Answering to God – That’s Different

Click to read: ‘I only answer to God. Bishops don’t bother me,’ by Maria Panaritis,, March 22, 2016


“It was like the roots of a tree spreading out,” Foster said. ‘I realized, if I’m just a lay person and just asking a few questions, I’m getting all this information, how widespread and deep is this?””




7 thoughts on “Answering to God – That’s Different

  1. Thanks so much to mr. Foster for his perceptions that something was really going on in his Diocese and he had the courage enough to preserve such documentation. He needs to receive the “Whisleblower”award that has been presented to so many by NCAS.
    More catholics need to stand up to these bishops who truly believe they are the Church.

    Thank you Susan for focusing on thus article.
    So happy that article was front page. That is where it deserves to be. Surely his mother, father, brothers and sisters, nieces and nephews have to be most proud of this true witness of the “Good News” that people do care for the victims!!

  2. God bless George Foster! See or hear something, say something. Silence is not an option.

    The passivity of most Catholics is so hard to understand.

    Begin by never taking diocesan communications at face value. When it comes to the bleached language of public relations that so often characterizes bishops’ statements, I like to recall the words of Lutheran theologian Dietrich Bonhoeffer, executed by the Nazis near the end of WW II:

    “Communicating truthfully means more than factual accuracy…There is a way of speaking which is…entirely correct and unexceptionable, but which is, nevertheless, a lie…When an apparently correct statement contains some deliberate ambiguity, or deliberately omits the essential part of the truth…it does not express the real as it exists in God.” (Pardon if this is a repeat.)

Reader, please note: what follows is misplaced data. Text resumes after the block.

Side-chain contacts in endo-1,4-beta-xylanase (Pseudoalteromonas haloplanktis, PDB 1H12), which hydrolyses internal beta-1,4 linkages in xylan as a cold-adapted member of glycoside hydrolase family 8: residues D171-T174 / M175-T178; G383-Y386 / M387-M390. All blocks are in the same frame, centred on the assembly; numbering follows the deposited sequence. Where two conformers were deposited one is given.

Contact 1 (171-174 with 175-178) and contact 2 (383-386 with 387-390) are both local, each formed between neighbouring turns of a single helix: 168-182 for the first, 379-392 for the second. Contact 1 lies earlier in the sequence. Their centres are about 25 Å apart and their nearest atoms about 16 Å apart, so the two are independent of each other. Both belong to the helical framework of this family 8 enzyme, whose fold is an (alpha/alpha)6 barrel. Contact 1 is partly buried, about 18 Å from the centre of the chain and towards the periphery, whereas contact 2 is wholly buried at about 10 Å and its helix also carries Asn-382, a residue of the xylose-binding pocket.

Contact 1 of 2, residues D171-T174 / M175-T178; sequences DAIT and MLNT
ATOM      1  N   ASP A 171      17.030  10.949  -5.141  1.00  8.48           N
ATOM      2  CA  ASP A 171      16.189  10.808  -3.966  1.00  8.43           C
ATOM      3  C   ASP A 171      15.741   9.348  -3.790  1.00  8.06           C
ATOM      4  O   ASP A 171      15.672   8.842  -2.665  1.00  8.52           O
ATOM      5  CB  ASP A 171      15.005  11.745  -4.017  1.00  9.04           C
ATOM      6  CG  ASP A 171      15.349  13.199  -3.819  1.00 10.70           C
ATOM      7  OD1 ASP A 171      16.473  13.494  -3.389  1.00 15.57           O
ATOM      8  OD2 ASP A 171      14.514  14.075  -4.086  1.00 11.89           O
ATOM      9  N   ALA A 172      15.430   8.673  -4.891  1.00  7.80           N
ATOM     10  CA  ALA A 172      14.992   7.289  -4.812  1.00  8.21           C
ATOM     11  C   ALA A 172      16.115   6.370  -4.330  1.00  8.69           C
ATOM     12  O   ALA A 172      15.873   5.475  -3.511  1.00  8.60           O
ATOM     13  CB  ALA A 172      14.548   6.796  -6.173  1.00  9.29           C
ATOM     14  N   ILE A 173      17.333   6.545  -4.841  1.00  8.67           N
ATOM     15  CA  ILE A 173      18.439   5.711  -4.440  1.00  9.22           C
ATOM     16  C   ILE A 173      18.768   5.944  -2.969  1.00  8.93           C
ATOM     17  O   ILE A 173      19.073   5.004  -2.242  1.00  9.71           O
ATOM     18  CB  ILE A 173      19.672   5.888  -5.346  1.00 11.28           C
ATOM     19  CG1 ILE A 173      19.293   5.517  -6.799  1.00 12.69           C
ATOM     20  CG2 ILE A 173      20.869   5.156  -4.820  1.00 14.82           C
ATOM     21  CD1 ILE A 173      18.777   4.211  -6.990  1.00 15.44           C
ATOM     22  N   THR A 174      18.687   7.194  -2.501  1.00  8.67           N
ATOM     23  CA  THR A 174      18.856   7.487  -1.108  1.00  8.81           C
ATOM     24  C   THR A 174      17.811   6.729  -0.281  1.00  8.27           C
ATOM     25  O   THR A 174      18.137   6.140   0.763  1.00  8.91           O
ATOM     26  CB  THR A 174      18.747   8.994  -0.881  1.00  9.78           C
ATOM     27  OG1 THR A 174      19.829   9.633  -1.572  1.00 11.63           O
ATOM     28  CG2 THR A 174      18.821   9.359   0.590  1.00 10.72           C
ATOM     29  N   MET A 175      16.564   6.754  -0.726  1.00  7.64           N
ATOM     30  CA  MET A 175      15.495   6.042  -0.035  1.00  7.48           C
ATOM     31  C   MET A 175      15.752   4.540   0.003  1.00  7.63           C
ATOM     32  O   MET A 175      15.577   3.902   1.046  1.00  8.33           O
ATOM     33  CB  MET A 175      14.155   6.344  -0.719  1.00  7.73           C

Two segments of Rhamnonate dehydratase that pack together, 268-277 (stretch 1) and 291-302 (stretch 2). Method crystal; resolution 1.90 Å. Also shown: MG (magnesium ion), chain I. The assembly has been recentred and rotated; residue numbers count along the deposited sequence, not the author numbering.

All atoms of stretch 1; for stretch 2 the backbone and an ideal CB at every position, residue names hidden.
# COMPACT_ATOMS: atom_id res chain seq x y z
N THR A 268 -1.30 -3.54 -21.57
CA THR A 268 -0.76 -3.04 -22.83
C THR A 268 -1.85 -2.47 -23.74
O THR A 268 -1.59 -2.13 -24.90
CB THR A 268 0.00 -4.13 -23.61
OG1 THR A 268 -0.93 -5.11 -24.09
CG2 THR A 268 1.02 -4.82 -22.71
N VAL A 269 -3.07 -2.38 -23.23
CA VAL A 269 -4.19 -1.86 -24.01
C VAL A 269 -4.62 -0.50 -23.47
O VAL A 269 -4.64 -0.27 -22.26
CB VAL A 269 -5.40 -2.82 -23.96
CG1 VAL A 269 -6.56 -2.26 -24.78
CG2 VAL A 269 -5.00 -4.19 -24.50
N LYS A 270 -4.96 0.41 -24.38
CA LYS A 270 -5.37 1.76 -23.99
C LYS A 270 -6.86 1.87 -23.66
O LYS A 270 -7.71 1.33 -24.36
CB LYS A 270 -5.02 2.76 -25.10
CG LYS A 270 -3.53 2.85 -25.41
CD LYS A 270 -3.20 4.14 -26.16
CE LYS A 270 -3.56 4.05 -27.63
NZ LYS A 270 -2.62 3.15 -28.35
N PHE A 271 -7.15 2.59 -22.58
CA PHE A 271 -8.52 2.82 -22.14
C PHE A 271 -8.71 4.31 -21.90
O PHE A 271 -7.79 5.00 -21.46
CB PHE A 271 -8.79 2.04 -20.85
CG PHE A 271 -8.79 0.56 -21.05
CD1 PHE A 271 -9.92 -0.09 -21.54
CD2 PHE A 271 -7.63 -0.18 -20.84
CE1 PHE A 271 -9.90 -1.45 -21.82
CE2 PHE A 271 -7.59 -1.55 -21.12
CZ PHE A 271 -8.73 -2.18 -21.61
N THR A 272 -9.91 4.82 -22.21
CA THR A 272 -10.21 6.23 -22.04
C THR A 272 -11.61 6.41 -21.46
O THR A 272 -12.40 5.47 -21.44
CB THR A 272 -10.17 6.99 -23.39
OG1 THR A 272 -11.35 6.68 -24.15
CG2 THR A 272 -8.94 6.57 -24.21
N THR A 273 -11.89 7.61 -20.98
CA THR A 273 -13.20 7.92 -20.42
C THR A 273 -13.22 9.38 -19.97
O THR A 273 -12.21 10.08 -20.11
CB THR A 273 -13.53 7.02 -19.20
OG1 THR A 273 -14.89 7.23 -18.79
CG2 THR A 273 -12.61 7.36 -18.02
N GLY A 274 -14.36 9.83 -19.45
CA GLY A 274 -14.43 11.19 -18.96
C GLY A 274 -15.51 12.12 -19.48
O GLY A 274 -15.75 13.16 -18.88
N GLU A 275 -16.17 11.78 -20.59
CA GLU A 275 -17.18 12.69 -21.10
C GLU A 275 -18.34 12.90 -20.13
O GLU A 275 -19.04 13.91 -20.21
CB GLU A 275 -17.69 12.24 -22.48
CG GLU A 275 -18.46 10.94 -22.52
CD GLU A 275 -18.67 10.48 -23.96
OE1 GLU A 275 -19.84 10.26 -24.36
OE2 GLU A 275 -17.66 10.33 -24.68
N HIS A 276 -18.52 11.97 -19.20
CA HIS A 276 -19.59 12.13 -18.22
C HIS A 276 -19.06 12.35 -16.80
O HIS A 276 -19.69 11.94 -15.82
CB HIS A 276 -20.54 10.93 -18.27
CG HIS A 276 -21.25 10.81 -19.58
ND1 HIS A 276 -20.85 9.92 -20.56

The catechism is also instructive, #2489:

    “Charity and respect for the truth should dictate the response to every request for information or communication. The good and safety of others, respect for privacy, and the common good are sufficient reasons for being silent about what ought not be known or for making use of a discreet language. The duty to avoid scandal often commands strict discretion. No one is bound to reveal the truth to someone who does not have the right to know it.”

    The real scandal is the lack of accountability for bishops, monsignors, and the law enforcement officials in their pockets — who enabled perpetrators.

    George Foster reminds me of survivor Phil Saviano in the film, Spotlight, who gathered dats for years that the Globe finally used in its expose. “Bishops don’t bother me,” Foster says. Amen brother, ditch the deference.

    Susan and Kathy, big nods to your efforts!

    1. Thank you Carolyn. This month marks the 5 year anniversary of catholics4change and it coincides with us closing in on 1 million site visits/hits. Susan and I were just saying that sadly the past few months have just been as eventful as when we first started..nothing would make us happier than if there were no need for C4C any longer because that would mean things were better but we know that is not the case.

  3. So what is stopping you and or others from protesting in front of St. John Vianney Center? Plan Parenthood in West Chester gets a daily dose of protesters so why not St. John Vianney?

    Just an observation.

  4. Hi Wr, there is nothing wrong with protests/vigils but in the age of the internet a post that is shared can be just as effective in communicating the message to the this case that has been successful..stay tuned.

  5. So many of us are just tired of clerics, and the ‘boilerplate’ response they have to any type of criticism, spinning and denying everything. I believe I’ve become a de facto nondenominational Protestant by default, as I very often find myself going directly to God. The RCCs claim of ontological change found only in the clerical state had worn very thin for me.

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